Mountain Lion Roaming Around San Francisco Neighborhoods is 'Lost and Confused': Officials

A mountain lion was seen in two San Francisco neighborhoods on Tuesday.
Andrea Nakano

The mountain lion is male, about 2 years old and weighs 100 pounds.

San Francisco residents were frightened this week when they noticed a mountain lion roaming the streets of two neighborhoods.

The wild animal was captured on a doorbell camera strolling around two San Francisco neighborhoods on Tuesday, causing alarm for some residents in the Portola District and Bernal Heights Park on the southern edge of the city, CBS San Francisco reported.

"There is a lot of undeveloped land on the coastal land. Normally they'll come up the coast, see they're in San Francisco and turn around," Virginia Donohue, the Executive Director of San Francisco Animal Care and Control, told Inside Edition Digital on Wednesday.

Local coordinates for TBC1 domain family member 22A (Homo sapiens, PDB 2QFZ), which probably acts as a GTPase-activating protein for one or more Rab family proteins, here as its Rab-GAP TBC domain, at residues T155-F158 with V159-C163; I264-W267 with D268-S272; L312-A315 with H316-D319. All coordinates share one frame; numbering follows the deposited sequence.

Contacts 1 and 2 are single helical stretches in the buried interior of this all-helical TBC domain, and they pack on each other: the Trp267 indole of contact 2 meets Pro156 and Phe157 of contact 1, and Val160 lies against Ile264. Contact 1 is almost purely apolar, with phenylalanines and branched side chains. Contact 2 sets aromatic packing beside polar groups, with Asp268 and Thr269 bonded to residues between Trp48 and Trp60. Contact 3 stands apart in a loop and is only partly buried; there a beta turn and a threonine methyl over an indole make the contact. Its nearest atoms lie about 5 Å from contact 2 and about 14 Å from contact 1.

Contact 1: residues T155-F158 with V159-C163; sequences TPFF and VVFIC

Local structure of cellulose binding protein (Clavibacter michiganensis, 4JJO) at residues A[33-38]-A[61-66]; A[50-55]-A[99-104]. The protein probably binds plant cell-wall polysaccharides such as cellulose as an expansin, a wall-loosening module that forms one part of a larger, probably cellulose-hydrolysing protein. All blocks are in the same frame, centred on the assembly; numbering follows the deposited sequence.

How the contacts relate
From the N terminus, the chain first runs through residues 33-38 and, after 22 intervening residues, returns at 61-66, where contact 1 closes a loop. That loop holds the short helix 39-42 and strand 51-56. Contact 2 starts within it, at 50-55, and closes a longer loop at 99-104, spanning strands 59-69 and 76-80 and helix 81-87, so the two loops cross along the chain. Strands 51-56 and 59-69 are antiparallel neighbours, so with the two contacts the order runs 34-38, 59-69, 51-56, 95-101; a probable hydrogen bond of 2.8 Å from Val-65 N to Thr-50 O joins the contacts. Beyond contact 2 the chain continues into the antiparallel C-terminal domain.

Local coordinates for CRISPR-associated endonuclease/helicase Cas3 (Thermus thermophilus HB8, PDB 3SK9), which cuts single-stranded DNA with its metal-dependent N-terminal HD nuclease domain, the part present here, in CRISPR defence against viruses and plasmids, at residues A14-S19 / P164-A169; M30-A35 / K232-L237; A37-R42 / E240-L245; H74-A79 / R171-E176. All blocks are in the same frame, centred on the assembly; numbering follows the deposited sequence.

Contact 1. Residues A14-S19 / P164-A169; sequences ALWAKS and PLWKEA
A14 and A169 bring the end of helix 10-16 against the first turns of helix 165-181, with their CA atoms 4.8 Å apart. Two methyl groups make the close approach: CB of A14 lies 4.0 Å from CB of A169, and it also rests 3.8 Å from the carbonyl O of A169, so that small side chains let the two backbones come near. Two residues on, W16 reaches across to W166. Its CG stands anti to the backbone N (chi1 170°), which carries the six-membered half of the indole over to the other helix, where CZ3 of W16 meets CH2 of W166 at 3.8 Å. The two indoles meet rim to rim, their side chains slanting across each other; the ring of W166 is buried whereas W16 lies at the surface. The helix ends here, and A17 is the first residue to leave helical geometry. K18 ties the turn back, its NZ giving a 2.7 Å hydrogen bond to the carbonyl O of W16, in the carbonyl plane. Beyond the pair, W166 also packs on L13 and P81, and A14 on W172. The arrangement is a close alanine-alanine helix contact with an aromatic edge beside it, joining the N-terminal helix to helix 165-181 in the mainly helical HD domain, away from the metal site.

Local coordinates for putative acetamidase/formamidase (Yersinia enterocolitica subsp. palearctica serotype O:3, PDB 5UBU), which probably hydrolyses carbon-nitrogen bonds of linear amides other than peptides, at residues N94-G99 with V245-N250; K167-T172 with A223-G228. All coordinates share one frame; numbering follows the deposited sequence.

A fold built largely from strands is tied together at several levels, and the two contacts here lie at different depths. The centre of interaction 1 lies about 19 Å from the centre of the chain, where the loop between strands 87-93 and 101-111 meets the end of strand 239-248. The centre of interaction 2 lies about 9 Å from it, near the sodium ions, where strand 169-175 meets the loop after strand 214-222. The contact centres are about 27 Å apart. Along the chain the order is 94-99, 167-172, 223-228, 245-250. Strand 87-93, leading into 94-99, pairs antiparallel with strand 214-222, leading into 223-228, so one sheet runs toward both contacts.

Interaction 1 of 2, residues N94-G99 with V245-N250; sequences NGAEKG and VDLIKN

As of 3 a.m. Wednesday, the lion's collar data indicted it is still in Bernal Heights, Donohue said.

"He is probably hunkered down somewhere and will leave once it gets to be dusk," she said adding, "He is just 'lost and confused.'"

Authorities said the animal has been collared by the Puma Project, a big cat-tracking conservation program based in the Bay Area, according to CBS San Francisco.

“I couldn’t believe it,” a resident told the outlet. “I mean, I just moved here and I heard about coyotes. But a mountain lion? That’s straight out of a movie."

The animal was not violent or aggressive with humans, according to witnesses. Anyone who may encounter a mountain lion should face the animal, make noise and try to look big.

People should not turn away or run from it, officials said.

Donohue said the lion is a male, about 2 years old and 100 pounds. Officials are expecting the lion to find his way back home on his own without any intervention.

Related Stories